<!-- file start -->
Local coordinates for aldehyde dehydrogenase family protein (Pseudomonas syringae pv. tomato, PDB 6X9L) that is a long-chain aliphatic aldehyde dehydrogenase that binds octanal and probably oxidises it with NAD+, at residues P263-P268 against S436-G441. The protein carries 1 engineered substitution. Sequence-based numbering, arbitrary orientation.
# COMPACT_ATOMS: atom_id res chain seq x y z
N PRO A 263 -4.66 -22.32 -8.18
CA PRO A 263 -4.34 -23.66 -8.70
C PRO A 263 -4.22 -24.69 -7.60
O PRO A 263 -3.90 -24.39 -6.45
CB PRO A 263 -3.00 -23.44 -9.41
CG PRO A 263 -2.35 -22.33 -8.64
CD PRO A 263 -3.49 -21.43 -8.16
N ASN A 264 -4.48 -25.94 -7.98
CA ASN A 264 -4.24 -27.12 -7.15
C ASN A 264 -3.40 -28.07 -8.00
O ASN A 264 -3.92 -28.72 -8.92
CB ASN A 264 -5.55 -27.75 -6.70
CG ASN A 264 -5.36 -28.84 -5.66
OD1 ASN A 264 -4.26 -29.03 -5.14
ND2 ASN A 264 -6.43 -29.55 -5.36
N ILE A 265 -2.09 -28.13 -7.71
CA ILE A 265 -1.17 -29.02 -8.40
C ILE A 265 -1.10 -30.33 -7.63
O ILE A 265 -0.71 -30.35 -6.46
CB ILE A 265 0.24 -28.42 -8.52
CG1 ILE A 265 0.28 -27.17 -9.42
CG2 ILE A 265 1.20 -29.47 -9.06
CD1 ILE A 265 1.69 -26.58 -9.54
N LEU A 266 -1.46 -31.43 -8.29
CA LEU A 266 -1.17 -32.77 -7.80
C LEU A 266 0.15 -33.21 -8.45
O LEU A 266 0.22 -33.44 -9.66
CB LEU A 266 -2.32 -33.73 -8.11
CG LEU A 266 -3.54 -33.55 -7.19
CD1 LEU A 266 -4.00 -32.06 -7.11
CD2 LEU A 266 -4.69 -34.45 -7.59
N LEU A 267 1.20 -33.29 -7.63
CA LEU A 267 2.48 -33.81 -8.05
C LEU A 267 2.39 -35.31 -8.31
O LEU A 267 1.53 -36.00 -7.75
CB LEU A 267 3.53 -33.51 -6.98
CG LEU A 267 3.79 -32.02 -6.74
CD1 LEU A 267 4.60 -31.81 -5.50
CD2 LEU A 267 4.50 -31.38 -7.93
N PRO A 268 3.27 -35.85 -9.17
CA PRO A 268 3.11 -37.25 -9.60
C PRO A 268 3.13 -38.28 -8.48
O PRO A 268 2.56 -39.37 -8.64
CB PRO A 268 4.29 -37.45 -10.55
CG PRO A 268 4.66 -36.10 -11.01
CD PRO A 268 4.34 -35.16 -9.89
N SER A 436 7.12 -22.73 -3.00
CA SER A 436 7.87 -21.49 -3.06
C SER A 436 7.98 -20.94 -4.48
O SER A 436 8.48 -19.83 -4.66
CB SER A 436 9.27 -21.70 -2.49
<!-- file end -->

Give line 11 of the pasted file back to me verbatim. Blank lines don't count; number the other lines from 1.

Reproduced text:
CA ASN A 264 -4.24 -27.12 -7.15